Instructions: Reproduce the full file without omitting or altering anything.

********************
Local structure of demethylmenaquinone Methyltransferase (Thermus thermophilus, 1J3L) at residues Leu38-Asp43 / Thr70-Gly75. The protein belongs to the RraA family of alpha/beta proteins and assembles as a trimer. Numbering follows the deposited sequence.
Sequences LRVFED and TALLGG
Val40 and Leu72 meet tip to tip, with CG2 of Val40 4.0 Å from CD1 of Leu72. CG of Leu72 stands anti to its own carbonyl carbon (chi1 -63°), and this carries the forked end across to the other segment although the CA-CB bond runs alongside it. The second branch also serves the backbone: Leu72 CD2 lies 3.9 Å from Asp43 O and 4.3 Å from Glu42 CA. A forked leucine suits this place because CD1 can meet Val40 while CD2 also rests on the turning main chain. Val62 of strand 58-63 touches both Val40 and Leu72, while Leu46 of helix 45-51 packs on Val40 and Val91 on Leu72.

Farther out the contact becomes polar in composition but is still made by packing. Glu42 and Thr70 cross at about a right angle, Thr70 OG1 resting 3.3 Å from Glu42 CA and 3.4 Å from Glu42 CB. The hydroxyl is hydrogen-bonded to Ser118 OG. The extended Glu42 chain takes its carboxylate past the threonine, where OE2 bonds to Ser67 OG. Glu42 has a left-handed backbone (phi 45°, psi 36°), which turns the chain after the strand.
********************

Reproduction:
Local structure of demethylmenaquinone Methyltransferase (Thermus thermophilus, 1J3L) at residues Leu38-Asp43 / Thr70-Gly75. The protein belongs to the RraA family of alpha/beta proteins and assembles as a trimer. Numbering follows the deposited sequence.
Sequences LRVFED and TALLGG
Val40 and Leu72 meet tip to tip, with CG2 of Val40 4.0 Å from CD1 of Leu72. CG of Leu72 stands anti to its own carbonyl carbon (chi1 -63°), and this carries the forked end across to the other segment although the CA-CB bond runs alongside it. The second branch also serves the backbone: Leu72 CD2 lies 3.9 Å from Asp43 O and 4.3 Å from Glu42 CA. A forked leucine suits this place because CD1 can meet Val40 while CD2 also rests on the turning main chain. Val62 of strand 58-63 touches both Val40 and Leu72, while Leu46 of helix 45-51 packs on Val40 and Val91 on Leu72.

Farther out the contact becomes polar in composition but is still made by packing. Glu42 and Thr70 cross at about a right angle, Thr70 OG1 resting 3.3 Å from Glu42 CA and 3.4 Å from Glu42 CB. The hydroxyl is hydrogen-bonded to Ser118 OG. The extended Glu42 chain takes its carboxylate past the threonine, where OE2 bonds to Ser67 OG. Glu42 has a left-handed backbone (phi 45°, psi 36°), which turns the chain after the strand.